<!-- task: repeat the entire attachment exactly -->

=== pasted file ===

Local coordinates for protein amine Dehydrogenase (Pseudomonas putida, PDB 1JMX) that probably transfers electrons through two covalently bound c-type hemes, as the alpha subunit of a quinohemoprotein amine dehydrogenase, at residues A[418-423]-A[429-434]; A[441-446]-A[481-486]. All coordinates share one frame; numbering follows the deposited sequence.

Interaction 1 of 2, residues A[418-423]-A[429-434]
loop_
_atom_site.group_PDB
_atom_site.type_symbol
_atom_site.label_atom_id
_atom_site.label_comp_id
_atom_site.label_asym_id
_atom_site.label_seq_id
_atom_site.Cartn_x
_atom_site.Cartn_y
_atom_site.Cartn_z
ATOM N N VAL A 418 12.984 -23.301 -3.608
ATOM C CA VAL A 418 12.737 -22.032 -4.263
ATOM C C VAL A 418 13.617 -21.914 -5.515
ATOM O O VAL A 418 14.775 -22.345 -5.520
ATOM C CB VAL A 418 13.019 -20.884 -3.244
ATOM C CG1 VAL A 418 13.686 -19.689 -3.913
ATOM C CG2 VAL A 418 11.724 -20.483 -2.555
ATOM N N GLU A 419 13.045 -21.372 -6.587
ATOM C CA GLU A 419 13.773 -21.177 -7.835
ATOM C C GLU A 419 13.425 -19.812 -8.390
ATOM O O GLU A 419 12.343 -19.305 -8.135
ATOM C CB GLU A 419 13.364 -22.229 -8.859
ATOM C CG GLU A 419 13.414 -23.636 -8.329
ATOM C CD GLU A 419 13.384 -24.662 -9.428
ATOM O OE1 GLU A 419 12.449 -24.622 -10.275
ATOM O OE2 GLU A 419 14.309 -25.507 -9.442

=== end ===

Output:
Local coordinates for protein amine Dehydrogenase (Pseudomonas putida, PDB 1JMX) that probably transfers electrons through two covalently bound c-type hemes, as the alpha subunit of a quinohemoprotein amine dehydrogenase, at residues A[418-423]-A[429-434]; A[441-446]-A[481-486]. All coordinates share one frame; numbering follows the deposited sequence.

Interaction 1 of 2, residues A[418-423]-A[429-434]
loop_
_atom_site.group_PDB
_atom_site.type_symbol
_atom_site.label_atom_id
_atom_site.label_comp_id
_atom_site.label_asym_id
_atom_site.label_seq_id
_atom_site.Cartn_x
_atom_site.Cartn_y
_atom_site.Cartn_z
ATOM N N VAL A 418 12.984 -23.301 -3.608
ATOM C CA VAL A 418 12.737 -22.032 -4.263
ATOM C C VAL A 418 13.617 -21.914 -5.515
ATOM O O VAL A 418 14.775 -22.345 -5.520
ATOM C CB VAL A 418 13.019 -20.884 -3.244
ATOM C CG1 VAL A 418 13.686 -19.689 -3.913
ATOM C CG2 VAL A 418 11.724 -20.483 -2.555
ATOM N N GLU A 419 13.045 -21.372 -6.587
ATOM C CA GLU A 419 13.773 -21.177 -7.835
ATOM C C GLU A 419 13.425 -19.812 -8.390
ATOM O O GLU A 419 12.343 -19.305 -8.135
ATOM C CB GLU A 419 13.364 -22.229 -8.859
ATOM C CG GLU A 419 13.414 -23.636 -8.329
ATOM C CD GLU A 419 13.384 -24.662 -9.428
ATOM O OE1 GLU A 419 12.449 -24.622 -10.275
ATOM O OE2 GLU A 419 14.309 -25.507 -9.442